A Fundamental Choice between Wall Street and Main Street
For years now, the retail community has been working hard to educate members of Congress and other policy makers across the country regarding the abusive tactics of the banks and credit card companies in their dealings with retailers over interchange fees. Nobody has played a bigger role in that effort than the convenience store industry, and a significant share of the credit for passage of last year's Durbin amendment should be attributed to this sector.
Convenience store owners and other retailers did a remarkable job of shedding light on the everyday practices that the credit card companies employ when dealing with business owners both large and small, and underscoring the punitive measures they employ on retailers who push back. Of significant importance to small business owners were provisions that empowered the Federal Reserve Board to, among other things, set reasonable limits on the amount of money that credit card companies could assess retailers for debit card transactions. No longer were the big banks and credit card companies going to be allowed to unilaterally extort ridiculous transaction fees from retailers every time a consumer chose to access their own money -- or so we thought.
Empowered by the election results that brought us a new House majority, those same banks and credit card companies are back with a vengeance and trying to turn back the clock on the progress retailers made last year. One of their more reliable friends in the Senate, Sen. Jon Tester (D-Montana), introduced legislation on their behalf to "delay" implementation of the new law and the banks have subsequently launched a full-scale carpet bombing of Capitol Hill. Senators are being told in no uncertain terms that either they support this legislation, or they will face the full political wrath of the banking industry in their next election. And because the banks have been generously bailed out by taxpayers while at the same time had free reign to fleece retailers and consumers, they had accrued a formidable and daunting war chest. It's really a pretty good deal if you look at it -- beg Congress and the Bush Administration for a handout from taxpayers to stay solvent and once you are, thank the taxpayers by threatening their representatives in Congress unless they protect Visa and MasterCard's anti-consumer stranglehold on the marketplace. They went from being too big to fail to too big to derail. Talk about a love/hate relationship -- they love us to death as taxpayers but once we put on our consumer hat all they have is pure contempt for us.
The banks are a uniquely powerful political adversary. First, they have almost unlimited funds (Thank You, Taxpayers!) and will do whatever it takes to pressure elected officials into acquiescing to their position. This is nothing new in Washington, and I really don't have a problem with that. The second aspect of their political effort that is the most problematic for us is their willingness to say both publically and privately anything -- anything -- to help make their case regardless of whether it has any relationship whatsoever with the facts. Their total ambivalence towards the truth and their curious relationship with candor make them an opponent that is hard to counter -- you never know what's coming next. No matter how long this debate goes on, this is not likely to change.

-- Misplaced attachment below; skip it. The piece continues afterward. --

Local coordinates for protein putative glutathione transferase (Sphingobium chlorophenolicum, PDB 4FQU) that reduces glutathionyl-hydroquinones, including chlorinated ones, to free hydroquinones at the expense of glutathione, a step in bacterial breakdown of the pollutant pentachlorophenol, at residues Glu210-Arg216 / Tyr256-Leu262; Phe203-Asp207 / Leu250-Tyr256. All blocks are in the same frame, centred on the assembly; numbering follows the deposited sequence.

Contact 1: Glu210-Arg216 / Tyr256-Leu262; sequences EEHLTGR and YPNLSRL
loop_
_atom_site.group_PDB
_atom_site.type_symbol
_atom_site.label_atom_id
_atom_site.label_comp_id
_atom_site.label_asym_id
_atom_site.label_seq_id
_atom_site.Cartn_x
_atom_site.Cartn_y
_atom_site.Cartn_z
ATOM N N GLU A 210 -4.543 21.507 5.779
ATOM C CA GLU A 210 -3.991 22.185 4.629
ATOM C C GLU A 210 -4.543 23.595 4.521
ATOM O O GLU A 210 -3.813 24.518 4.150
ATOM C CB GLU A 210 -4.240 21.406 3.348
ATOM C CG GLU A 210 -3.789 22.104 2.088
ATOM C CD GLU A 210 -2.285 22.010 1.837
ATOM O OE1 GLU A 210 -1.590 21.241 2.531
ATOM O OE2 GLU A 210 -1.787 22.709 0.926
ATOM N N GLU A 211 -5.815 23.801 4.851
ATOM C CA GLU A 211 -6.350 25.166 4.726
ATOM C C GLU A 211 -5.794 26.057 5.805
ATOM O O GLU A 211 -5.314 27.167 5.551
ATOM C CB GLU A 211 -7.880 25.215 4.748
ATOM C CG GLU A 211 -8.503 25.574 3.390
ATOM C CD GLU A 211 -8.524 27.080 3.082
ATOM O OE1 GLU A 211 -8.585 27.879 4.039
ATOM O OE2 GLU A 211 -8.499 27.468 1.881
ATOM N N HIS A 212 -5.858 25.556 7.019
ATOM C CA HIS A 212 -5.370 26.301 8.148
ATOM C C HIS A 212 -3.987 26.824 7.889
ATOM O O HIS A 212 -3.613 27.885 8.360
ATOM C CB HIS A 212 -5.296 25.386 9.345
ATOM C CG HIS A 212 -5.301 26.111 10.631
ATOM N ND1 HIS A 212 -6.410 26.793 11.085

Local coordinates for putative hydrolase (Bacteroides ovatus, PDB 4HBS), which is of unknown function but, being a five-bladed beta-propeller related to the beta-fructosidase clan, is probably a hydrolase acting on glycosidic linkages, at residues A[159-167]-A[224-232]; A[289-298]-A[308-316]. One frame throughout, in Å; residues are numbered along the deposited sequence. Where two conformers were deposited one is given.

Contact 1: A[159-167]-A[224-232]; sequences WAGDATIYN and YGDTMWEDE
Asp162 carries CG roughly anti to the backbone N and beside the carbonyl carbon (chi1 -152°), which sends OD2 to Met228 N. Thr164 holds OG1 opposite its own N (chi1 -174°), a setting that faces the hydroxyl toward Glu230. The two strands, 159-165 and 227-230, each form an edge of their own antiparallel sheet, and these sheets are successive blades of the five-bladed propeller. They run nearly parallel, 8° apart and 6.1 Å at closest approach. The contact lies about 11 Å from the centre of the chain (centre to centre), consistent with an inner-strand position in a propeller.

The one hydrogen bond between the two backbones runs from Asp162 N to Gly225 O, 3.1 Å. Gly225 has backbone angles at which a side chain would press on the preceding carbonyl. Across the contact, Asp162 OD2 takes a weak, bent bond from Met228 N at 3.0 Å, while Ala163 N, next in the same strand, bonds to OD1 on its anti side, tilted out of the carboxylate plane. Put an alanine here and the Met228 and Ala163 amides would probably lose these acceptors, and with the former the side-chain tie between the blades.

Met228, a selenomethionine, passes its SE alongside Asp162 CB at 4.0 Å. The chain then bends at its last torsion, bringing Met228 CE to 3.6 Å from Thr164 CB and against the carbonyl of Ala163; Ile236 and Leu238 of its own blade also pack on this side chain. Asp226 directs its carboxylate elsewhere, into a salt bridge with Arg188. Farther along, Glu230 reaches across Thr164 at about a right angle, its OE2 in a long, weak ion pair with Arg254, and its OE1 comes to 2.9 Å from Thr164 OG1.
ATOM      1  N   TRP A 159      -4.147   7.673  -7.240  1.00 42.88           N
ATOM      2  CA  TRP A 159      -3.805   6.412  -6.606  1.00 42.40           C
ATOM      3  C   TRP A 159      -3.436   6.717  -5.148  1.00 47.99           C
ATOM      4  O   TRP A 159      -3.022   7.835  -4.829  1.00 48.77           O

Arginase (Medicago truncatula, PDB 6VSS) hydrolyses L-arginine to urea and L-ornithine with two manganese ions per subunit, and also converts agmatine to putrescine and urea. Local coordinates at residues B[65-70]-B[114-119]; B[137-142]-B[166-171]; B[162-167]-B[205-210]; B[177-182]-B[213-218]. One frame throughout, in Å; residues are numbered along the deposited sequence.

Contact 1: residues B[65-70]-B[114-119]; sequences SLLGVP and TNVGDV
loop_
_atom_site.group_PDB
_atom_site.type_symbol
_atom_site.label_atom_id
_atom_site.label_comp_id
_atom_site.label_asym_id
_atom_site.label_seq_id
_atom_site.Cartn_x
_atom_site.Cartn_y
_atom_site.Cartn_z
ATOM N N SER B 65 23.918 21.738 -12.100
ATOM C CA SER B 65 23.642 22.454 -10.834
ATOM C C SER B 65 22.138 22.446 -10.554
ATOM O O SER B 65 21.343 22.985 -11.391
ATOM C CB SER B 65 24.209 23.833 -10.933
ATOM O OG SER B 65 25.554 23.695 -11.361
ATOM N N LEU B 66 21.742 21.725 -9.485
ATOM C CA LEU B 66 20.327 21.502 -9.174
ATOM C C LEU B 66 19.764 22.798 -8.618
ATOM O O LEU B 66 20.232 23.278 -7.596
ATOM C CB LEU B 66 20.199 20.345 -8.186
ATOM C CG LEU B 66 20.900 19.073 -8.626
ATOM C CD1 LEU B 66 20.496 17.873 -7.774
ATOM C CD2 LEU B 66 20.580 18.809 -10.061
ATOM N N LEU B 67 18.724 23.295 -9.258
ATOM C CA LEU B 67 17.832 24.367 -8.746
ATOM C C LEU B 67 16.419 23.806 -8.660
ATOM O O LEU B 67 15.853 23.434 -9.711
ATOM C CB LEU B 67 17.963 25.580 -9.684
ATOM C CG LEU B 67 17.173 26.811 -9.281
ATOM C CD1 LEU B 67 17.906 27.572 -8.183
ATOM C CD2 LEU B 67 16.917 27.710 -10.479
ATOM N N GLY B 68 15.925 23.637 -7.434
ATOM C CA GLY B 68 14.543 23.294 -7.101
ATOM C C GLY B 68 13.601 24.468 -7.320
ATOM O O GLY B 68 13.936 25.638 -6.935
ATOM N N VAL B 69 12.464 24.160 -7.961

There are a couple of things that have to change, however. First and foremost is the urgency with which small retailers must engage their elected members of Congress, correct the record and have them understand what a small retailer goes through when dealing with these credit card companies. That education, echoed by hundreds of small business owners in each Congressional district, is critical to countering the misinformation campaign being perpetuated by the banks. We have to give them exacting clarity that this is a fundamental choice between Wall Street and Main Street and they need to pick a side. Secondly, and probably most important for the long run, is that the retail community has to exact a political price for undermining us on this issue. The banks are drawing a clear line in the sand and taking names on this -- if you are against them now, they will be against you later when you run for reelection. Will we do the same? Will all the affected sectors of the retail community return the favor to Sen. Tester when he runs again and raise significant dollars for his opponent? Will we do the same for the co-sponsors of his bill? That's a fundamental question before us right now. The banks are certainly telling Congress that the answer to that question is no. Could they finally be telling the truth for once?
Joe Kefauver is Managing Partner of Parquet Public Affairs, a national issue management, communications, government relations and reputation assurance firm specializing in service sector industries. Parquet's clients include Fortune 500 corporations, trade associations, regional businesses and non-profit organizations. www.ParquetPA.com.
Editor's note: The opinions expressed in this article are the author's, and do not necessarily reflect the views of Convenience Store News.